Introduced in 2004, the 1884 World Time Watch is an exceptional edition of 120 watches, equipped with an ingenious universal-time mechanism as a special tribute to Sir Stanford Fleming, who was the driving force behind the introduction of a world time system.
This exceptional edition commemorates the 120th anniversary of the “Prime Meridian Conference”, which accepted the system of 24 time zones invented by Sir Sandford Fleming.
In 1876 Sanford Fleming was sitting on a railway station bench in the little Irish town of Bandoran. He had missed his train. Instead of leaving at 5.30 in the evening as the timetable showed, his train had in fact left at 5.30 in the morning. Now he had to wait for 12 hours.
This misfortune gave Sanford Fleming occasion to think hard. In the 19th century – as is still the case in America today – daytime was counted in two periods of 12 hours instead of using a 24 hour clock. What is more, each country in Europe and each major locality in America had its own time, its own zero meridian and its own observatory.
In 1850 there were 144 time zones between the East and West coast of America which all depended on the position of the sun at noon, i.e. on the solar noon. In Europe, work on the standardisation of time had already begun. In 1848 there was already just one time throughout England which was determined at the Greenwich Observatory where the zero meridian was also fixed. The zero meridian for Switzerland ran through Berne.
The time problems resulting from the advance of industrialisation became increasingly acute. The consequences of the impossibility of determining deadlines, the imprecise introduction of new laws or the inaccurate dating of messages were not the worst. The situation for shipping and the railways was more hazardous. Ships sailing under all kinds of different flags determined their positions according to their national maps. In effect this meant that ships sailing under different flags could not give a warning of dangers.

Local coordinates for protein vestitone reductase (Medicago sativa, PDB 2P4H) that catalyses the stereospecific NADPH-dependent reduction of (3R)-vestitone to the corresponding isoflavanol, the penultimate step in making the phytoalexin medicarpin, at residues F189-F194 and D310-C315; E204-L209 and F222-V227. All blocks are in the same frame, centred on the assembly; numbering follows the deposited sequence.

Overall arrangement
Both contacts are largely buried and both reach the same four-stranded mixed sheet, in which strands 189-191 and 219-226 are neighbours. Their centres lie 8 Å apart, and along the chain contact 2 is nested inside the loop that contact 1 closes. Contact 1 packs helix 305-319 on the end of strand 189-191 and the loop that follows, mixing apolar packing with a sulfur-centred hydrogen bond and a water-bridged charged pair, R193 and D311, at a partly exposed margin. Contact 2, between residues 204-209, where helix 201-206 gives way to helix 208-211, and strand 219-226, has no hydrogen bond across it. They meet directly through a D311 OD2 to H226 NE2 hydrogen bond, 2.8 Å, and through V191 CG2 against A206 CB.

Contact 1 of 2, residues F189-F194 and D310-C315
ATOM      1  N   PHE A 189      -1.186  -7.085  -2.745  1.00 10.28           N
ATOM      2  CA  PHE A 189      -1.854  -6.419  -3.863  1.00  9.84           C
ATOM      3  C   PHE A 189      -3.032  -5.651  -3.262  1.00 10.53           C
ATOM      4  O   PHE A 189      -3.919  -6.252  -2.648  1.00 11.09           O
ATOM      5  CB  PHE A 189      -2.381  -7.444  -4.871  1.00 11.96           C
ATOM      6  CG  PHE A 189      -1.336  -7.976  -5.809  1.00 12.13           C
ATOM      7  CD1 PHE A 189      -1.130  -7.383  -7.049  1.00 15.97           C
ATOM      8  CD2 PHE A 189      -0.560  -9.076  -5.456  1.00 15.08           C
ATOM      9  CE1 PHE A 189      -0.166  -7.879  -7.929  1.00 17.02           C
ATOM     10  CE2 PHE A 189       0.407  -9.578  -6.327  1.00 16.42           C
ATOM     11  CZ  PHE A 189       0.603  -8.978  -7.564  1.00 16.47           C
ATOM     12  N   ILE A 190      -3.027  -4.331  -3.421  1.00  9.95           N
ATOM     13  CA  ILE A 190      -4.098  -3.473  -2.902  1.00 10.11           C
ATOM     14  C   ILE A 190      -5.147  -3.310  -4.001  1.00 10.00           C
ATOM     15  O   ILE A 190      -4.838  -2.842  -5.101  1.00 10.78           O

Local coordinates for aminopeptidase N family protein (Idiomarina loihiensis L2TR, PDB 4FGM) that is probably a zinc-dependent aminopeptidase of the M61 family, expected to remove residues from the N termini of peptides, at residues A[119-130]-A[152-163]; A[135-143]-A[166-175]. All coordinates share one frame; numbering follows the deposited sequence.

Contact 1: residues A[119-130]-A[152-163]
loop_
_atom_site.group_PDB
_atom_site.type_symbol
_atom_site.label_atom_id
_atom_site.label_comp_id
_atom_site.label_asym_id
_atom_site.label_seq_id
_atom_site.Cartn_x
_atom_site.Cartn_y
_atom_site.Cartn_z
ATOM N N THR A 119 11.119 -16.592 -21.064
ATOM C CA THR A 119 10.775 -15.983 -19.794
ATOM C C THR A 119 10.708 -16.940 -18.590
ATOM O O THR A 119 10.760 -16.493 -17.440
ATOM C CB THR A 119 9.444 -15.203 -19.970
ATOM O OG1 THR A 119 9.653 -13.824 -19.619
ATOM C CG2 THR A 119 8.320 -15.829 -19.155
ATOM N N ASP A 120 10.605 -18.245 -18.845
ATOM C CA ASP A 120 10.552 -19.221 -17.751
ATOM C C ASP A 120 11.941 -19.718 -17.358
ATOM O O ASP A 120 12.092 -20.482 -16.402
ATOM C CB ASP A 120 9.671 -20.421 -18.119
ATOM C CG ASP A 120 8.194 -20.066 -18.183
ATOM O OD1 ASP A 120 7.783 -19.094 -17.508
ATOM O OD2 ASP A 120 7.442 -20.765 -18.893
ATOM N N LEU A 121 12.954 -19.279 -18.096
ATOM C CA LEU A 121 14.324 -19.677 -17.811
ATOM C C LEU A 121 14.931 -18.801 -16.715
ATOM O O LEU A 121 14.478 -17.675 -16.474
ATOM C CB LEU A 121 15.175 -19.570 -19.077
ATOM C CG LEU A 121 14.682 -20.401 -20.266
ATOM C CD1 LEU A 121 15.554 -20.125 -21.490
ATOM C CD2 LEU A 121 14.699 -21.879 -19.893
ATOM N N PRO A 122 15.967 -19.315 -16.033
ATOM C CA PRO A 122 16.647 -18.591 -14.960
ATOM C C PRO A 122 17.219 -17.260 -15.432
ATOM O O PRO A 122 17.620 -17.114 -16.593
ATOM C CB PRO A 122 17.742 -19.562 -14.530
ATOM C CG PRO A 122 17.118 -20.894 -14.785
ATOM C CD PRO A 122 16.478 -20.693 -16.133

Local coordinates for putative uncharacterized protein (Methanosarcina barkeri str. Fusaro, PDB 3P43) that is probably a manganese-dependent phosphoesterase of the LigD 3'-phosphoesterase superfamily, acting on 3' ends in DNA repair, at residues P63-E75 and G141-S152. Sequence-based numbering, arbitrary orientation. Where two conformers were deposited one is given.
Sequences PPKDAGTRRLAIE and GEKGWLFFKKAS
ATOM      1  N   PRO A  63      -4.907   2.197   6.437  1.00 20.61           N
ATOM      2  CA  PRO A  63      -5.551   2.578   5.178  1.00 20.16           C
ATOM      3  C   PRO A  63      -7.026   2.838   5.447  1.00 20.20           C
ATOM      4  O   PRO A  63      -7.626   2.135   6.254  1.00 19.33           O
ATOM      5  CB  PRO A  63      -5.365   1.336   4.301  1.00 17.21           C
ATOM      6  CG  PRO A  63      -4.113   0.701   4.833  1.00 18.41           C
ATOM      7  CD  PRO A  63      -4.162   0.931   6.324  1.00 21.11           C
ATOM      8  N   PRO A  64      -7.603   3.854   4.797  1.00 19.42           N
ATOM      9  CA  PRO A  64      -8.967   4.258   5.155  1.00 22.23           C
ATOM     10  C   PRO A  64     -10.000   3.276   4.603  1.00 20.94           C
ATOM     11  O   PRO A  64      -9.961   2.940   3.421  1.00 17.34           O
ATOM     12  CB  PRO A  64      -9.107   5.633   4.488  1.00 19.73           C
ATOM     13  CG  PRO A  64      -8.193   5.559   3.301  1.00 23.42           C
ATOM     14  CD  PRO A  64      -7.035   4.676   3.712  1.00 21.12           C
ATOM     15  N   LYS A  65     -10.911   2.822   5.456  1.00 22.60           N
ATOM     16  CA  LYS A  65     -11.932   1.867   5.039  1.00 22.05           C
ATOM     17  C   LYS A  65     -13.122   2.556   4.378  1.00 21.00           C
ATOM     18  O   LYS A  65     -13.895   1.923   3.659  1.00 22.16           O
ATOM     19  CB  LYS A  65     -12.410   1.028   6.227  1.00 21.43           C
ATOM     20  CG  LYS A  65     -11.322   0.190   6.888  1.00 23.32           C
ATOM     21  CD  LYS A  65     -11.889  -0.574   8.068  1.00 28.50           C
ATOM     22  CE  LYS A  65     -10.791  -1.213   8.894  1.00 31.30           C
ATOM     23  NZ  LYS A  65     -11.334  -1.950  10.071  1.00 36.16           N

Finally the railway lines were used by different rail companies. The badly coordinated schedules resulted in many rail accidents. Every train travelled at the time applicable at the place where the rail company had its headquarters. If a traveller had to take trains operated by several companies it was almost impossible for him to determine a precise timetable.
Sanford Fleming did not want to miss his train again. So he suggested that the world should be divided into 24 meridians, i.e. 1 meridian for every 15 degrees of longitude separated by time zones. Greenwich meridian was to be taken as the global zero. The date change was to occur on one of the meridians and the hours of the day were to be counted from 1 to 24.
In October 1884 Fleming managed to arrange for the “Prime Meridian Conference” to be convened in Washington. After three weeks of negotiation, his model was approved in principle by the 24 nations present. The date line was to cross the Pacific exactly opposite the zero meridian because no nation had to be “divided” here.
The conference left the French discontented because they were unable to gain acceptance for their own model and also ended with the humbling of Sanford Fleming. Today, however, they have both won because since 1926 time has been determined in Paris by atomic clocks. This Universal Coordinated Time (UCT) instead of the former Greenwich Mean Time (GMT) is distributed worldwide from Paris via satellites.
The time system designed by Sanford Fleming was based on a unified notion, i.e. that of the time running through the zero meridian. He imagined that local time would always be determined with reference to GMT. A clock would have to display GMT plus or minus the hours difference for the local time zone and then the minutes.
With his “1884” model, Svend Andersen and his team has designed a watch that reproduces Fleming’s world time concept. The dial represents an image of Fleming’s model. In the centre, a world map showing the meridians together with a dot marking Washington, the conference city, and Greenwich, the origin of the zero meridian. The ring around the globe shows the 24 hours. When this ring is rotated it always indicates the current local time for the cities or time zones on the outer ring. Through the back of the watch, a historical automatic movement can be admired together with the engraved portrait of Fleming.
To mark the 120th anniversary of this conference which made its mark on our daily lives, Andersen Genève made 120 individually numbered watches. They are obtainable with cases in red gold, white gold or platinum. The «1884» is just one of several world time watches which Andersen Genève has already made, including his Christophorus Columbus” in 1992.
Model: Anderesen Geneve 1884 World Time Watch
50 watches with a red gold case
50 watches with a white gold case
20 watches with a platinum case
Automatic, extra-flat universal time module
Portrait and name of Sir Sandford Fleming engraved on the rotor
Hours, minutes, 24 time zones, day/night indicator
750 (18C) red gold, 750 (18C) white gold, or platinum
Individual number and commemorative engraving
Sapphire crystal and back
World map and 24 time zones
Hand-sewn, brown crocodile leather